How To Salt a Steak
You’ve read and seen how to season a steak dozens of time, you can’t seem to get it just the way you like it.
Salt is more than just seasoning. It’s an essential element for any dish, as it intensifies aroma, balances out other flavors, and tenderizes the meat. Seasoning your steak just right can help draw out the juices and create that crisp seared crust we all love so much.
But seasoning too soon or too much can hurt the steak too.
This article discusses how to salt a steak properly by explaining how much salt to use, when to salt, and what kind of salt to use.
How Much Salt
You have your steak sitting in front of you. Now, you’re trying to figure out how much salt needs to go on it. The answer? More than you think.
A good piece of steak is often quite thick. This means when you’re salting the steak, you’re only seasoning the surface, leaving a significant portion of the meat unseasoned. If you’re only eating the surface of the meat, it may be too salty. But you’re not. You’re also eating the unseasoned part of the steak.
If you’re cooking a ribeye, you’ll want to season that more than if you were to cook a flank steak. So, don’t be afraid to generously coat the surface of your steak with salt. Make sure there’s an even layer of salt on both sides. If it’s a thinner cut, reduce the amount of salt just by a little.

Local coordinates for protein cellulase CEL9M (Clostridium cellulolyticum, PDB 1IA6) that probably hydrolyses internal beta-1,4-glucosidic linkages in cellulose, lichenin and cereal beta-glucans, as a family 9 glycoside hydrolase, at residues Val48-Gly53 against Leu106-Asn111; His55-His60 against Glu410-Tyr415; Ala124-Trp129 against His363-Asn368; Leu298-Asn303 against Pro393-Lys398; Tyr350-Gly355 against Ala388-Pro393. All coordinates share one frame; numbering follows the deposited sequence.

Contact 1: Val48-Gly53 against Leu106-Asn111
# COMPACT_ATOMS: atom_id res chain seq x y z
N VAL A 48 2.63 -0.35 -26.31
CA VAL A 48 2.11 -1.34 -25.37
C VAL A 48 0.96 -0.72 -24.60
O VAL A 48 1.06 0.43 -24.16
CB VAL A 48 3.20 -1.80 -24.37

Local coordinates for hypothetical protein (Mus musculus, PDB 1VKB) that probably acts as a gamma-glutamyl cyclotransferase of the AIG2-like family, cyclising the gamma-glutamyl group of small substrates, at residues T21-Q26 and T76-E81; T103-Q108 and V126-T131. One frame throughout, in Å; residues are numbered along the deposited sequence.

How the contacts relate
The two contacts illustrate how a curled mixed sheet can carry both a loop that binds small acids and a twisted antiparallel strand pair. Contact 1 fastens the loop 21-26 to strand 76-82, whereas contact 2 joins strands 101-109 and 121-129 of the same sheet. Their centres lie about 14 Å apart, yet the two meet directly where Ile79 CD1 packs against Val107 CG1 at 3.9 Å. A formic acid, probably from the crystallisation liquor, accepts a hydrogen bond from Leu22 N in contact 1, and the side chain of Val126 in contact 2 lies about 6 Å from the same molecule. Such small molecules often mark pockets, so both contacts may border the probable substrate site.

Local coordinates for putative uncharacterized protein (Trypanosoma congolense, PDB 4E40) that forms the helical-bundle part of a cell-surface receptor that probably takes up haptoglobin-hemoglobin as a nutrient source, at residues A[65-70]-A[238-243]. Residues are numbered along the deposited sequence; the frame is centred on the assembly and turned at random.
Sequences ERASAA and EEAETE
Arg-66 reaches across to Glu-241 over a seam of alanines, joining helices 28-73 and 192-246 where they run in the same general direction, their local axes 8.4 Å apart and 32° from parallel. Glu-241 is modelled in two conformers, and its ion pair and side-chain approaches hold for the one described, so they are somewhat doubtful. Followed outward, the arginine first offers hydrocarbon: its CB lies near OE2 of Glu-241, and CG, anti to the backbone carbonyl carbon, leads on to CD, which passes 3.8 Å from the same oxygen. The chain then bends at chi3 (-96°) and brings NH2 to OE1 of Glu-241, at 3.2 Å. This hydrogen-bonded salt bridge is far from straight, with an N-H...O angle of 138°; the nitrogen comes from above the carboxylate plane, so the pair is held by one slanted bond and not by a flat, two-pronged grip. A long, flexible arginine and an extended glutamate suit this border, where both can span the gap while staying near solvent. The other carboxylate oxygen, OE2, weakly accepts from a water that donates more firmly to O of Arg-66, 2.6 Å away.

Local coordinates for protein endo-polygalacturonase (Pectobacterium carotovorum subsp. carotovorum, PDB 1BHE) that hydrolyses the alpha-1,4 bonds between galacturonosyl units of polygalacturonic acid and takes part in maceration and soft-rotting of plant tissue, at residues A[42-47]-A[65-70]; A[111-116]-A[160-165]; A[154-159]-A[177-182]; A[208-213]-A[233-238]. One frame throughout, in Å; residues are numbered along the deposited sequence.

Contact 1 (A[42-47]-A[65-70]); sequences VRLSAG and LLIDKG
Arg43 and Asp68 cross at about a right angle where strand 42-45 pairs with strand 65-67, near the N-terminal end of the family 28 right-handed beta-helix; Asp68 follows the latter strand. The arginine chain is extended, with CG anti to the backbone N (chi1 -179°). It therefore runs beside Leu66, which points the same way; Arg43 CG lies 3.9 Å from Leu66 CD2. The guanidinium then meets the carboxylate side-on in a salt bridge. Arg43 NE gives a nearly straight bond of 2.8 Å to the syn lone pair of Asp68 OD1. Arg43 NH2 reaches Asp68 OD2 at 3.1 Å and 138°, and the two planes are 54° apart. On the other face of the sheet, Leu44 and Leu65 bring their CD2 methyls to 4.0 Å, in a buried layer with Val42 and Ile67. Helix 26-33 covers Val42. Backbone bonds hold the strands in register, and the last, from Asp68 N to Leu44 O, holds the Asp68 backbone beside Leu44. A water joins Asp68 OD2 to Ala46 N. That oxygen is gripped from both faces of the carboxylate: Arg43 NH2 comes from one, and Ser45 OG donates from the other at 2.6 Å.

When To Salt
You’ve probably read a dozen articles on when to salt your steak and you’re confused if you should season immediately before grilling, 40 minutes before, or the night before. It depends on your preferences and how much time you have.
Salt does more than just enhance the beefy flavor of the meat. It draws out the liquid from a steak and tenderizes it at the same time. The longer the salt is on the steak, the more juices it’ll draw out. If you grill the steak immediately after salting, you may get a nice, crisp sear, but the juices in the meat are unseasoned.
If you let the salt sit on the steak for a while, it seeps deep into the meat while drawing the extra juices out. This doesn’t dry the meat out completely, as whatever juices that didn’t evaporate will be reabsorbed into the meat. This creates a more concentrated flavor as the salt has had time to season the middle part of the steak.
We recently dry brined a prime rib over night and the results where delicious.
If You’re Salting Immediately Before Grilling
You will still want to remove the steaks from the refrigerator at least 30 minutes before salting. This brings the steak to room temperature, ensuring you’re cooking it to your desired doneness.
After 30 minutes, generously salt and pepper on both sides of the steak and gently press the seasonings into the meat.
If You’re Salting in Advance
Salting your steaks in advance is sometimes known as the dry-brining method.
Pat the steaks dry with paper towels to get rid of excess moisture build-up. Then season generously with salt on both sides of the steak. Make sure the sides of the steaks are covered with salt as well. Gently pat the salt into the meat.